• 529 College Savings Plans. It may still be referred to as a college savings plan, but 529s are no longer just for college. Under the new tax law, you may be able to take out up to $10,000 a year tax-free from a 529 plan to cover K-12 tuition expenses for private and religious schools. This may be something to consider depending on the educational needs of your loved ones.

3. Adjust Your Financial Plan to Reflect Life Events

Have you experienced a significant event like marriage, birth of a child, death of a loved one, or new job within the last six months? If so, it’s important to make sure your financial plan aligns with your new situation. A mid-year financial checkup can help you determine the types of changes you might need to make, such as:

  • Reprioritizing your savings goals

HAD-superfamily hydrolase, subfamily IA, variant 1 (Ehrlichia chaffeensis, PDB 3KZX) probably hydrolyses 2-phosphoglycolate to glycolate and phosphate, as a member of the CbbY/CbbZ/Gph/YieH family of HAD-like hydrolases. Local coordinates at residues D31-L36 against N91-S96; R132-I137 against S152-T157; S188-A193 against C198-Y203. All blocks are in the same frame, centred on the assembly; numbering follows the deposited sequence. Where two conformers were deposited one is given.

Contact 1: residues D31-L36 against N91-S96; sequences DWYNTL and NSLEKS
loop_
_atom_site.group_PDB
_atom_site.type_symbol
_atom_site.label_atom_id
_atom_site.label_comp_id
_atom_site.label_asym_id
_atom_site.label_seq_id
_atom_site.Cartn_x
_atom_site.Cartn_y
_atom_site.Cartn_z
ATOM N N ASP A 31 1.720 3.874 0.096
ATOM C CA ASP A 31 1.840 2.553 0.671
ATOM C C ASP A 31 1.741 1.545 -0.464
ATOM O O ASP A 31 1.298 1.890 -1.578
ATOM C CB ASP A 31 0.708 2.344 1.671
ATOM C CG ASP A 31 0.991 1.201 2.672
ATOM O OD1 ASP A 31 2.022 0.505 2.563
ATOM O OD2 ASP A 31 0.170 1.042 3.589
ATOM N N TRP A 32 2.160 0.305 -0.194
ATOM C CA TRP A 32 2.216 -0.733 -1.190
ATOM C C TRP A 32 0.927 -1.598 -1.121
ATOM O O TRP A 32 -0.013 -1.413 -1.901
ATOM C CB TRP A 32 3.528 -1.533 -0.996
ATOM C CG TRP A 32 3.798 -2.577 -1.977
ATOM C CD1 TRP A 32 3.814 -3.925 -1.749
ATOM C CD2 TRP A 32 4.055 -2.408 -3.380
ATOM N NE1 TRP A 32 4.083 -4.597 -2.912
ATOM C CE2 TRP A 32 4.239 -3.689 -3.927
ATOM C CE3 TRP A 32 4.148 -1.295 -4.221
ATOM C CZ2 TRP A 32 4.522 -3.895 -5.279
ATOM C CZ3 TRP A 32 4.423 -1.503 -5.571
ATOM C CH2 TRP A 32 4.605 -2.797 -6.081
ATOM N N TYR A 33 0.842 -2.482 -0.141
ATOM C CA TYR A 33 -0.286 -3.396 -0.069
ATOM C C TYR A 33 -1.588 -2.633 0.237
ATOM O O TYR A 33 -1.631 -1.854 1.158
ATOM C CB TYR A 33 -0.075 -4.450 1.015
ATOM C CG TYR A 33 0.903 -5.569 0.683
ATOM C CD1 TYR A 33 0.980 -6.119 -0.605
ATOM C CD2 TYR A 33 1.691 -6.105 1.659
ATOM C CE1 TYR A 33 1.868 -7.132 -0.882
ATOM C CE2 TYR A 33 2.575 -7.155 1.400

• Reallocating your investments among different asset classes
  • Purchasing life insurance
  • Starting a college fund
  • Updating your will and beneficiary information

Life can get pretty hectic and cause your portfolio to fade into the background. But it’s important to pencil in time to review your investments. It’s really the only way to know if you’re making progress toward your goals and to identify potential opportunities to help boost your savings. If you’re a TD Ameritrade client, consider kicking off your review by logging in and checking your account. You may also want to consider scheduling a goal planning session with a TD Ameritrade Financial Consultant who can help you evaluate your existing financial plan or work with you to create one that's tailored to your needs.